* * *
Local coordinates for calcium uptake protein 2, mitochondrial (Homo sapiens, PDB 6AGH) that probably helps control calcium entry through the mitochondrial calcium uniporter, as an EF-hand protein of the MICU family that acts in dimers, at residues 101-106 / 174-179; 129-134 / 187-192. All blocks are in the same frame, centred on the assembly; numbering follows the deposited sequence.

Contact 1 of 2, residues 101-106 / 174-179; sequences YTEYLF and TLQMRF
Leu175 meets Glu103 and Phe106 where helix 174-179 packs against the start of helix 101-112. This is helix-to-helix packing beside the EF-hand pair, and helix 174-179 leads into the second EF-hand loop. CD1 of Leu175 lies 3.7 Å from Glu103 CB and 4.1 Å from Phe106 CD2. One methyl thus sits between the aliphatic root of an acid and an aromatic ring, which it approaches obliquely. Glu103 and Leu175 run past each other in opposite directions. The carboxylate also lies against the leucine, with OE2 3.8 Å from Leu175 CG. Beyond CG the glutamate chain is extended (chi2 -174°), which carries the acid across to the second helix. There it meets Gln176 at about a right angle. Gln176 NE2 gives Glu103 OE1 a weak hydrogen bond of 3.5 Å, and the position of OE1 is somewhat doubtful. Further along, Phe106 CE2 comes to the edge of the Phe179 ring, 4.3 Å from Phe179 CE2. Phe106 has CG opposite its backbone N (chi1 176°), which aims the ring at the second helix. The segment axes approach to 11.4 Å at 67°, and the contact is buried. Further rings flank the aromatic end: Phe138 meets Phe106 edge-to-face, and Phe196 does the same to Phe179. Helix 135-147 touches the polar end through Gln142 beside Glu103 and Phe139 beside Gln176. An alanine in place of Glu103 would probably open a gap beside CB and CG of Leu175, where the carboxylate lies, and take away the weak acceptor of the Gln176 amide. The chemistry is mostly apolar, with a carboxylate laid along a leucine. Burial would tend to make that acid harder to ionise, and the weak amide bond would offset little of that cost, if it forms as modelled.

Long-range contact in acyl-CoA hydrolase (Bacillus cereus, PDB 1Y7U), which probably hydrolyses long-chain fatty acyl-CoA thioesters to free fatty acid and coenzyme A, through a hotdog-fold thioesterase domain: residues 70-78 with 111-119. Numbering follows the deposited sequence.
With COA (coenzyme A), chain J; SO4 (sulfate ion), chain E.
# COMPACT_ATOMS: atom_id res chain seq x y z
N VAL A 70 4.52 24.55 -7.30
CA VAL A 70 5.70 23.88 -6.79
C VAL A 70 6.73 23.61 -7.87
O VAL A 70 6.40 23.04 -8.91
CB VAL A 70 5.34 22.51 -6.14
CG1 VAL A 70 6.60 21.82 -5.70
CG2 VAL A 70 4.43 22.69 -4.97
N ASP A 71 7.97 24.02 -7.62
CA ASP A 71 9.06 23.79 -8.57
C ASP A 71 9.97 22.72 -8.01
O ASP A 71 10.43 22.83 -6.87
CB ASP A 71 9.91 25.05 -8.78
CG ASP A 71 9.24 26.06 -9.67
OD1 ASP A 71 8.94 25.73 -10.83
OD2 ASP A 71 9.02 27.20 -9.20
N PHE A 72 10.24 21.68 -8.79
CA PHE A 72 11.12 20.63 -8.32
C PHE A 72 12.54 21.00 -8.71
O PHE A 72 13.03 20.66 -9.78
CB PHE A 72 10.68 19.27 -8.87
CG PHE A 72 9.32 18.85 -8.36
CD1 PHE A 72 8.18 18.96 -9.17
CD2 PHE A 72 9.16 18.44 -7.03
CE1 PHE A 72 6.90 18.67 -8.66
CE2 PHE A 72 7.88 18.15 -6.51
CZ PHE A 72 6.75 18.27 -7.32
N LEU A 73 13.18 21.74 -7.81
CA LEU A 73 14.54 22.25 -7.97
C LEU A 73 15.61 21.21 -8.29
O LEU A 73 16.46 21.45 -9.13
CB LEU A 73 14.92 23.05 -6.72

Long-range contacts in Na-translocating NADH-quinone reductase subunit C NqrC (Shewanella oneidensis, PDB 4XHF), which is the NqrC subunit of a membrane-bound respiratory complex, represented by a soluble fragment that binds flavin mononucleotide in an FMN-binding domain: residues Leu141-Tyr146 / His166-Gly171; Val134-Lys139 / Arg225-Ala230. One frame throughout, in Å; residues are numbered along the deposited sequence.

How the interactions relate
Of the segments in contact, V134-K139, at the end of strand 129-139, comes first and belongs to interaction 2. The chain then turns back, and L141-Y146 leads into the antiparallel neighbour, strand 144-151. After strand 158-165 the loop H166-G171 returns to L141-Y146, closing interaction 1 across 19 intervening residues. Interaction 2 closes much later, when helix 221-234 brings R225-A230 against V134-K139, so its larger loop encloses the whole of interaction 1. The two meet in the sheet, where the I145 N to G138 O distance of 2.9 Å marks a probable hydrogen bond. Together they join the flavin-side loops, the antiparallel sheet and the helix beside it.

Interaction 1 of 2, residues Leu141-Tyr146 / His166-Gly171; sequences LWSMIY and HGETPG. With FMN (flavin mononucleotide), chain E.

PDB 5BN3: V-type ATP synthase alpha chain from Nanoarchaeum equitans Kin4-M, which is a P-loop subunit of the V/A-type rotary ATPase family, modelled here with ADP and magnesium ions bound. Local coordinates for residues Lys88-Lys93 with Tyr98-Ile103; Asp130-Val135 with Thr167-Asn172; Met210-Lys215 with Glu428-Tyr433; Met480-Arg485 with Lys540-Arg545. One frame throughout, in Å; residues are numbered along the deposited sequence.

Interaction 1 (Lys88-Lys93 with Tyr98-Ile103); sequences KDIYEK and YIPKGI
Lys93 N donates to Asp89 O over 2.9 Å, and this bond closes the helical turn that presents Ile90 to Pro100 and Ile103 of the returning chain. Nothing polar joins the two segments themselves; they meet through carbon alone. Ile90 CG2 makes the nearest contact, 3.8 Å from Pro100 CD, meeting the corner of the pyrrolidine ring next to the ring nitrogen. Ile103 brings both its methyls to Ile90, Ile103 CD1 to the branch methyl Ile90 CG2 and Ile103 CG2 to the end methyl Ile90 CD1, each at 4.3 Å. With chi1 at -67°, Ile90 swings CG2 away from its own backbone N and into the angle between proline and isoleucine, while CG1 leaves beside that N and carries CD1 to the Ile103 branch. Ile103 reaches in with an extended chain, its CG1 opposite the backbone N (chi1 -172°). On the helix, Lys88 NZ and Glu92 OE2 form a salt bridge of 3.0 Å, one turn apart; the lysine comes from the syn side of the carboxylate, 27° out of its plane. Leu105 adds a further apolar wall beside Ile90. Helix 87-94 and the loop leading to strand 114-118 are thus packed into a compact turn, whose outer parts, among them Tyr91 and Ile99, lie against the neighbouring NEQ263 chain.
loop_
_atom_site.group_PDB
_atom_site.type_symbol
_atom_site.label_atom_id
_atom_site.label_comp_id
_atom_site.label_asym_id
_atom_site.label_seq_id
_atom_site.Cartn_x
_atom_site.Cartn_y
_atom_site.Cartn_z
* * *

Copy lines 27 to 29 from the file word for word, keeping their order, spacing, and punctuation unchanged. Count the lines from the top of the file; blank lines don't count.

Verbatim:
CG PHE A 72 9.32 18.85 -8.36
CD1 PHE A 72 8.18 18.96 -9.17
CD2 PHE A 72 9.16 18.44 -7.03